9. Who or what inspired you to become a playwright/performer? I love this question. I never thought there was anything odd about wanting to do more than one thing. It wasn’t until I got out of school that I was ever given a "should" or a "you can’t" by anyone about it. For some reason, culturally, we celebrate Bob Dylan, Sting, Alanis Morissette and Lady Gaga for writing and performing their own material. Richard Pryor wrote his own jokes. The performers on Saturday Night Live are expected to write sketches. But there has long been a stigma against actors writing work that they perform. Shakespeare did it. And thankfully, the multi-hyphenate thing is starting to normalize a little more. Thank you Lin-Manuel Miranda. Thank you Jessica Blank and Erik Jensen. Thanks Kate Hamill. Renaissance people. I respect when playwrights don’t want to perform their own work. But I think to dogmatically say that it’s not possible to be in my own play is a bummer. Trust can go a long way.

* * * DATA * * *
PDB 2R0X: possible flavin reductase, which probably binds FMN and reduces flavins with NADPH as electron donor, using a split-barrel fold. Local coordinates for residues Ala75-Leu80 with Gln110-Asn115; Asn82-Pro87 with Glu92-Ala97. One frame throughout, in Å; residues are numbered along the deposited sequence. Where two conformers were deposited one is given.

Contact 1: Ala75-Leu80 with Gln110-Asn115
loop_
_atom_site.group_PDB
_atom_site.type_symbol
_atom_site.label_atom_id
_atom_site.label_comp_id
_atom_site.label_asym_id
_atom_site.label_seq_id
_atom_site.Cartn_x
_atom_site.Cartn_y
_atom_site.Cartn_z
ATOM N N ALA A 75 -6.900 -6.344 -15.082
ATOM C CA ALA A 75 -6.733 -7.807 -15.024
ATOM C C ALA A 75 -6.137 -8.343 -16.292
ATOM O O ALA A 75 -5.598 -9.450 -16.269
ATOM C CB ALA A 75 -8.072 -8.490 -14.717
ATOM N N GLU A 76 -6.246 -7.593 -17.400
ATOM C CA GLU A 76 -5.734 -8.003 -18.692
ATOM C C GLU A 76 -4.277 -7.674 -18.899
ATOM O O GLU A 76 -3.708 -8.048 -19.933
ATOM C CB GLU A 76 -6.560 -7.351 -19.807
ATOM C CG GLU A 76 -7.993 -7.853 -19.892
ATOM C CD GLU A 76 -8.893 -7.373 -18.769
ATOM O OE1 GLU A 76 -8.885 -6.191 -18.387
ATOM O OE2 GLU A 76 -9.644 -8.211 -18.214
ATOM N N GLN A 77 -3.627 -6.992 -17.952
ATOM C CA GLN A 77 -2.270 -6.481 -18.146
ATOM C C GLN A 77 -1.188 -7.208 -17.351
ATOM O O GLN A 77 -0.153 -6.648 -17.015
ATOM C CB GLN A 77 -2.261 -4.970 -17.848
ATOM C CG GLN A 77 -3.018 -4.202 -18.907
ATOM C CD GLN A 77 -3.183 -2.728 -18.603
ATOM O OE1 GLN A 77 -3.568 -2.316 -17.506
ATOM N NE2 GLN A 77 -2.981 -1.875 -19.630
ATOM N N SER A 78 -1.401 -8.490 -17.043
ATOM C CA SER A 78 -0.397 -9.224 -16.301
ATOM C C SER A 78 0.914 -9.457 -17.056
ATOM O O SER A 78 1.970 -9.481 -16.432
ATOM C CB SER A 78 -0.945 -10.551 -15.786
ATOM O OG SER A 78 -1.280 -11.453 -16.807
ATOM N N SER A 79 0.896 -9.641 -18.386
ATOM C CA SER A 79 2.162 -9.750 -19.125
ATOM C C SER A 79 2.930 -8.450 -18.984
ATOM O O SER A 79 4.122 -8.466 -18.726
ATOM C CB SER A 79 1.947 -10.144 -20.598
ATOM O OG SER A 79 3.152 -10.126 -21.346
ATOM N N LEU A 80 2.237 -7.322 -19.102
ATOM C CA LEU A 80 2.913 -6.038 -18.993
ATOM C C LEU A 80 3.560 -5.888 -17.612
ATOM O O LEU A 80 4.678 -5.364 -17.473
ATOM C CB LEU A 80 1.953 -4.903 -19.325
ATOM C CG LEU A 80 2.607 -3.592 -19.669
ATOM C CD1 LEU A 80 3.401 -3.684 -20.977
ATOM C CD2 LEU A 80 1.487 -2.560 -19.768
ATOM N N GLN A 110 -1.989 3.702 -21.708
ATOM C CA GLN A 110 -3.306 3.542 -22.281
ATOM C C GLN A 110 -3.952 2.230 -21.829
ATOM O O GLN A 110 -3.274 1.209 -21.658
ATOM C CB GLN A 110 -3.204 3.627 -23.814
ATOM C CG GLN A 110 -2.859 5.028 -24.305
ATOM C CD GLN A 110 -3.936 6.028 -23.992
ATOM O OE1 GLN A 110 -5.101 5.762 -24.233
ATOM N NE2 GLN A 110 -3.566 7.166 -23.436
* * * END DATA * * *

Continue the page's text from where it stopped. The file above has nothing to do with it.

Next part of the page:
10. On "Call Me Adam" I have a section called One Percent Better, where through my own fitness commitment, I try to encourage people to improve their own life by one percent every day. What is something in your life that you want to improve by one percent better every day? Staying in the present moment as much as possible. I think I’ve got my head up my own ass a little more than I need it to be. I have moments of being an ostrich and I’d be willing to let some of that go. I’m down for it.
Michael Raver is an actor, playwright and journalist. His performance as a young "Richard Feynman" in the film How We Built the Bomb received rave reviews. His Off-Broadway debut was in Ellen McLaughlin's adaptation of The Persians with Tony Randall's National Actor's Theater. His most recent television appearance was on TURN: Washington's Spies. As a playwright, his adaptation of The Picture of Dorian Gray was produced by Sonnet Repertory Theatre at the Signature Theatre Center in 2012, and a reading of his pre-WWII adaptation of Chekhov's The Seagull was seen at the Pearl Theatre Company. He has also served, for three years, as a judge for the Ferro-Grumley Award for LGBT Fiction. He regularly contributes cultural arts journalism for Classical TV, as well as pieces for Hamptons York Monthly, Dance Magazine, Cool Hunting and Nature's Post.